Obama's Speech: Another Meaningless Line in the Sand

We liberals are finally learning what conservatives have said all along: Ignore the President's pretty speeches and judge him by his actions.

Of course, liberals and conservatives are judging from two very different directions. While criticism from the Right sees him as a socialist-leaning bleeding-heart, we on the Left wish he were what the Tea Party accuses him of. Instead, we see a President that continues to adopt conservative frames, extend Republican wars (and start one of his own), and buy into the advice of a coterie of Wall Street executives.The proud progressive we wanted to elect never put single-payer healthcare on the table, hasn't fought for meaningful mortgage reform and didn't draw a line in the sand when it came to allowing the Bush tax cuts to expire.

Well, he did draw a line in the sand… but seems to think of it as his starting line for compromise, which is how the Bush-era give-away to our wealthiest citizens continued while Democrats controlled both houses of Congress and the White House.

All of which leads us to yesterday's address (check out the transcript and It's A Free Country's live commentary), which was classic Obama. As he did during the healthcare debate, he allowed the other side to post a few runs to the scoreboard before he stepped up to the plate ready to swing for the fences.

Sure enough, he delivered a great speech.As he articulated the values that animate America, he described a country I believe in. He objected strongly to conservative plans and committed to important government programs.

During the lead up, liberals worried he was about to do what no Republican president had been able to accomplish: Suggest cuts to Medicare and Medicaid. Activist groups like the PCCC called on Obama supporters to put pressure on the man they had helped elect. After the speech, though, a number of writers admitted it was better than they expected. Paul Krugman in the Times called the substance "much better than many of us feared" (a compliment coming from Krugman). As reported on this site, he took a clear stance on the need for the wealthy to pay their share. Blogger Chris Bowers, while skeptical, did acknowledge that "this appears to mean President Obama is refreshingly taking a harder line in response to Republican hostage-taking." 

In short, the president drew a line in the sand…and that's exactly what makes me nervous - because he always draws those lines shortly before he capitulates.

While I cheer a harder line on letting unnecessary and wasteful tax give-aways to the wealthiest Americans expire, why should we believe the president will accomplish that in the future when he had the chance in the past? He claims to have a vision to strengthen Medicare and Medicaid and control costs without privatizing or cutting the programs. However, the healthcare reforms he signed into law are so convoluted that their potential savings are years off, and the reforms didn't fundamentally challenge the grip of for-profit insurers. And while it's wonderful to say we'll close corporate loopholes, his chief economic advisor is the CEO of a company that proudly found every loophole in order to pay no corporate taxes this past year. Why would that adviser recommend any change in current policy?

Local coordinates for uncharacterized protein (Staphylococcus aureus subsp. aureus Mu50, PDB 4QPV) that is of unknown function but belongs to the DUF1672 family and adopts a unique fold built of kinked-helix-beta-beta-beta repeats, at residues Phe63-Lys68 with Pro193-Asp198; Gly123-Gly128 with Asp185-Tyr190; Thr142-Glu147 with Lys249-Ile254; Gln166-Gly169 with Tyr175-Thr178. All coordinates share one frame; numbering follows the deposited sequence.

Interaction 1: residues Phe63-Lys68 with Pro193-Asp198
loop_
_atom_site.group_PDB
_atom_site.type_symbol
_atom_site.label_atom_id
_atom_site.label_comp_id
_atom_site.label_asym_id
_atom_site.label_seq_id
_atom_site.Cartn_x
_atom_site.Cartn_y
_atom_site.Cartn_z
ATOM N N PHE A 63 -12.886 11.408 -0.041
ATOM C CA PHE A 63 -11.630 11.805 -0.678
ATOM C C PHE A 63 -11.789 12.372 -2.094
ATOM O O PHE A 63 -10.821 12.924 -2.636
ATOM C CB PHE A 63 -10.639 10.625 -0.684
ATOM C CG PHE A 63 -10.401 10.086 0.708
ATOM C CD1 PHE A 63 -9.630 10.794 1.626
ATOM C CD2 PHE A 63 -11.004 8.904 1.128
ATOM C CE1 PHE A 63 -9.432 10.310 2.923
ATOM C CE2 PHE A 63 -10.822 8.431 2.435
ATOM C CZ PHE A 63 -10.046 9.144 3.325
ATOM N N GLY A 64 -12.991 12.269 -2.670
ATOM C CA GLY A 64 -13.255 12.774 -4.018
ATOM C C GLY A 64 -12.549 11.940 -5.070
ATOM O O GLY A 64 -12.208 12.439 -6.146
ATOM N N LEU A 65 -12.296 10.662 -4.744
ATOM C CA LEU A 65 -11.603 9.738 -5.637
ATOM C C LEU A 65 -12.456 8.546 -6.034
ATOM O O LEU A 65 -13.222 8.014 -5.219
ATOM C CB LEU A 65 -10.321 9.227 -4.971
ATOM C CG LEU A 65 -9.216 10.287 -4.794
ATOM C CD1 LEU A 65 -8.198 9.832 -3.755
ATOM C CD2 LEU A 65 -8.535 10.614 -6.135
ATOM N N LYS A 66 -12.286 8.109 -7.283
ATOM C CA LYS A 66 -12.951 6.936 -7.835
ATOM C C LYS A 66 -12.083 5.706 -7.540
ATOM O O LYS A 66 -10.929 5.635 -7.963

My conservative colleague at It's A Free Country, Karol Markowicz, asks Obama's supporters to stop believing in magic and to look seriously at his record. I have to agree.

The president who delivered yesterday's address is the one who excited regular Americans in 2008 and who won progressive support for his candidacy. But where was that President as Republicans shaped the terms of this debate? And, more importantly, where will that President be as we fight over the debt ceiling, the next budget, the attacks on Medicare, Medicaid and Social Security and the need for wealthy individuals and corporations to pay their fair share.

The President delivers great speeches, but doesn't always find a way to deliver on those commitments. And the gap between his promises and compromises is the long-term deficit that concerns me the most.

Justin Krebs is a political organizer and writer based in New York City. He is the founder of Living Liberally, a nationwide network of 250 local clubs that create social events around progressive politics, and author of "538 Ways to Live, Work and Play Like a Liberal."